The two words, trucking and responsibility have not always gone together well. There have been times in our wilder periods of the past where the sense of a duty of responsibility was lost among many other priorities which either we or others imposed on ourselves.
It was not so long ago that the trucking industry and the trucks speeding up and down our highways loaded with vital freight were pretty much unregulated. Yes, there were rules and the operators did their best to give the appearance of complying, but the way the industry was policed was totally inadequate.
Compare that to the current situation where trucking are the responsible people in the room. The latest crisis has seen the normally invisible trucking industry become an ‘essential service’. Trucking is now seen as a vital part of the economy by those who only months ago looked down at us and complained about trucks causing congestion and polluting our environment.
Now, three months plus into the variable lock down situations, the humble truckie is a bit of a hero and deserving of the country’s gratitude. Congestion has gone away as the rest of the economy worked from home and, importantly, the environment has improved even though all of those ‘dirty’ trucks continue pretty much unabated in many areas.
One thing we must remember is how short the memories are that belong to our politicians and the general public. A couple of weeks of complete normality, and many of the bad attitudes towards the trucking community will return and we will be back to square one.
This is our chance to make a genuine change in sentiment stick. We need to remind people a bit more often about how vital we are to their home comforts and the little things that make their life more pleasant.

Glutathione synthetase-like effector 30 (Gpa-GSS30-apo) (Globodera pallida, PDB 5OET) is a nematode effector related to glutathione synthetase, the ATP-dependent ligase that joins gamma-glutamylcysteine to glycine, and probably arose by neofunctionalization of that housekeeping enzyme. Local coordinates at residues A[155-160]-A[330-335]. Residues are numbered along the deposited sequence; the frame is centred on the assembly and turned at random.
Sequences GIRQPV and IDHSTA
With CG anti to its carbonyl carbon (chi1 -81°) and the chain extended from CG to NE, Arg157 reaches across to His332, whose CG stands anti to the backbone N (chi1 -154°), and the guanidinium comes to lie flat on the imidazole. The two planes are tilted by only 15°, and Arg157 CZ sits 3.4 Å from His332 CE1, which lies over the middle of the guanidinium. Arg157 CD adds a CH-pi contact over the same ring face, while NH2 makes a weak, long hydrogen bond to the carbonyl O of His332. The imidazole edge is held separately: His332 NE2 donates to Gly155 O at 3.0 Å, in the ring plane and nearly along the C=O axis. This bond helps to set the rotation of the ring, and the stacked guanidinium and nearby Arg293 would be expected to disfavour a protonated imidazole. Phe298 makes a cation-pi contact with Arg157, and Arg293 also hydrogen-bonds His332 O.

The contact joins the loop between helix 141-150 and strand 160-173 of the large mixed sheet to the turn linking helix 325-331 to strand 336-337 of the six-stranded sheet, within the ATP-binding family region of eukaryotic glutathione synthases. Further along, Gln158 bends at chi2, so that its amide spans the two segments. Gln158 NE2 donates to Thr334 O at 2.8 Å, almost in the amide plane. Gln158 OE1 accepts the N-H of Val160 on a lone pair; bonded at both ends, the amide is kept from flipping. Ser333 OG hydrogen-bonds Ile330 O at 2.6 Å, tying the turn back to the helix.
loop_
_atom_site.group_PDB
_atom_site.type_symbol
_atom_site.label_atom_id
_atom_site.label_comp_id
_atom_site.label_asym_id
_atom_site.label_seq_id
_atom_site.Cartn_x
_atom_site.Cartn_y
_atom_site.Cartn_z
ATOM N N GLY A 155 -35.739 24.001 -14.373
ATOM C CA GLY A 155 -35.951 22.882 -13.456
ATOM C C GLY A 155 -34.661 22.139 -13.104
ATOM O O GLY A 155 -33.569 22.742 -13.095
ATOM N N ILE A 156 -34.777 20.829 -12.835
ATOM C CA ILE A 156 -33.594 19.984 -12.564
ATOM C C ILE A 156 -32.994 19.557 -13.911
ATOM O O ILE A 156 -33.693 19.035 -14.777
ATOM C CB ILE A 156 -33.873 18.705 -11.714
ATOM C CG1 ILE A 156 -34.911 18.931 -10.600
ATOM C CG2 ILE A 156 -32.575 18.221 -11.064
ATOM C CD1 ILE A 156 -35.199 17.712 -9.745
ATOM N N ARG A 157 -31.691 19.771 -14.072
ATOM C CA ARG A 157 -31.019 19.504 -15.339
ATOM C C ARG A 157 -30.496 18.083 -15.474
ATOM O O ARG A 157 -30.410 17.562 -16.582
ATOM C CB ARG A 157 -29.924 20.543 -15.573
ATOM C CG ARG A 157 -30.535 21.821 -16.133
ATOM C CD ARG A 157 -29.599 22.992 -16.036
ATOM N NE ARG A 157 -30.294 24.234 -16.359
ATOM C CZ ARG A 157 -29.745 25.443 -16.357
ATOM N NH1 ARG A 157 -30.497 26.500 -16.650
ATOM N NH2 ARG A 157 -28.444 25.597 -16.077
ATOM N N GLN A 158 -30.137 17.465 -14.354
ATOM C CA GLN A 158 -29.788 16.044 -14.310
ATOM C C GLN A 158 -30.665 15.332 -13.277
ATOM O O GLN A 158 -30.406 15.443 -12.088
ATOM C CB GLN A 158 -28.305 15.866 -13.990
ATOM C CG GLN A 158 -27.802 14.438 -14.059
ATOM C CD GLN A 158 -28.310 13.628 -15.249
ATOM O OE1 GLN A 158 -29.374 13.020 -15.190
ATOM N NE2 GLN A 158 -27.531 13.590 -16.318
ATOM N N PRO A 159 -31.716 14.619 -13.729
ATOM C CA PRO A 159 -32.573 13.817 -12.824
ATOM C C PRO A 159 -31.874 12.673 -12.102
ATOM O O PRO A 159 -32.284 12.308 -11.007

The latte-sipping city dweller needs to appreciate that the quality of the coffee they are sipping at, while they sit at their street-side trendy café is dependent on truckies, as well as a good barista with a substantial beard.
That street they watch (unfortunately not in Melbourne at the moment) is going to have to have a truck run along it in order for the food and drink to be delivered in its raw form before entering the creative processes behind the café counter.
There are thousands of scenarios like this happening around Australia, where it would be constructive for those involved to put trucking and responsibility together in their heads and grasp just how vital transport is in the process of getting the little things in life that make our existence both interesting and pleasant.
I am not sure what form any kind of campaign should take, I am only part of the media after all! However, this is the time, this is our moment to strike while the iron is hot and engage with winning the hearts and minds of the city dwellers (country people know it all came by truck) to get a longer term positive rating from the public for trucking.
The two words trucking and responsibility do go together now and we are a responsible industry determined to do the right thing and provide the kind of service needed to help pull this economy out of the doldrums it is entering during this crisis, and we need to shout this from the rooftops, while they’re still listening.